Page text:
Framework for a Multistate Human Capital Development Data System
Save a copy of this one. This paper received its funding from …SURPRISE… the Bill and Melinda Gates Foundation. Titled “Framework for a Multistate Human Capital Development Data System,” this paper outlines the population tracking of people in America. Here’s a few salient quotes.
The rise of a globalized knowledge economy requires us to understand the distribution of skills and abilities in our population.
This “human capital development data system” must be developed to answer “master” policy questions that benefit each of the principal state stakeholders – the K-12 education system, the postsecondary system, and labor/workforce development system – both for accountability purposes and to inform improvements in policy and practice.
A more effective data system for accountability and policy and practice improvements could provide answers to such questions. Integrated to enable large-scale longitudinal analyses to support state educational and workforce development policy, student or individual unit-record data, linked together across K-12 education, postsecondary education, and the workforce, comprise what we call a human capital development data system (HCDDS). An HCDDS should be able capable of:
• Tracking the stock and flow of the skills and abilities (represented by education and training) of various populations within a given state.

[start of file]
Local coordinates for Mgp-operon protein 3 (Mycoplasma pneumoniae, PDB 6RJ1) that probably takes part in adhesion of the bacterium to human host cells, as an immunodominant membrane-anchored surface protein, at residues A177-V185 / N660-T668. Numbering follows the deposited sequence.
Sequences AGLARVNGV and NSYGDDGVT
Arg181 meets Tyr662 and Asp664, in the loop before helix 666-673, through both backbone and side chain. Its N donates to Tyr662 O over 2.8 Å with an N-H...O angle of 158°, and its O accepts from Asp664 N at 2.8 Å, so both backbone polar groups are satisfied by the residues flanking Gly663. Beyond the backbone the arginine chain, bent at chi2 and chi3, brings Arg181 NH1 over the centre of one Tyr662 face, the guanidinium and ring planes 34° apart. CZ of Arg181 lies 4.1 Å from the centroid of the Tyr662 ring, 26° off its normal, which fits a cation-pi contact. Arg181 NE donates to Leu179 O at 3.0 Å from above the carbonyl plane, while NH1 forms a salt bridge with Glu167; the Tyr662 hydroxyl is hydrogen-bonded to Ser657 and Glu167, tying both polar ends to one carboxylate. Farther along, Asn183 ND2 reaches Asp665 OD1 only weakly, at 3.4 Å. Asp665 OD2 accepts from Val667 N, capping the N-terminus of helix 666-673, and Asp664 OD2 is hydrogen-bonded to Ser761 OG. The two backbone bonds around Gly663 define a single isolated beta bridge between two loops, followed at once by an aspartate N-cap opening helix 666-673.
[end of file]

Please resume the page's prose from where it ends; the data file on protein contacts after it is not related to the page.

• Examining the gaps in educational attainment between population groups, based on demography and socio-economic status.
• Incorporating information from multiple states, given the mobility of the U.S. population and the fact that many population centers are located on state boundaries.
We are all cattle now.
Given the sensitivity of SSNs and the fact that even they cannot match all individual student records “perfectly,” it is probably wise for states to adopt a broader approach to “identity matching.” Such an approach would link records using a larger group of variables corresponding to student characteristics, including but not limited to the SSN (when available) or statewide student identifier.
Use of Social Security Numbers would pin all tracking data to an individual instead of aggregating it and protecting children’s privacy.
While there is still much work to be done in linking K-12 and postsecondary records, states also should be planning now for how to incorporate workforce data into their longitudinal data systems. Indeed, the federal government has made this a basic expectation for states receiving ARRA funds.
When Utah applied for federal money under Race to the Top and the American Reinvestment and Recovery Act (ARRA), the feds required us to sign onto a database to track students from preschool through college and into the workforce. Just a year ago the Utah State Office of Education announced their partner in a P20w statewide longitudinal database system that can integrate with other states and federal agencies. <sarcasm>All for research purposes of course.</sarcasm>
Some years ago, Outcome Based Education was shot down by parents when they awoke to what was really going on…the tracking of children and “master” planning for society based on creating good little trained monkeys for the workplace. Children are people. We need to stop treating them like widgets being stamped out at a factory.
Concerned yet? Share this with your legislators and ask them to get us out of Common Core and the Statewide Longitudinal Database System. IT’S NOT GOING TO BE USED JUST FOR RESEARCH. Share fliers with your neighbors. It’s time for an overhaul of our education system that brings it all in-state and gets us off the federal dollars.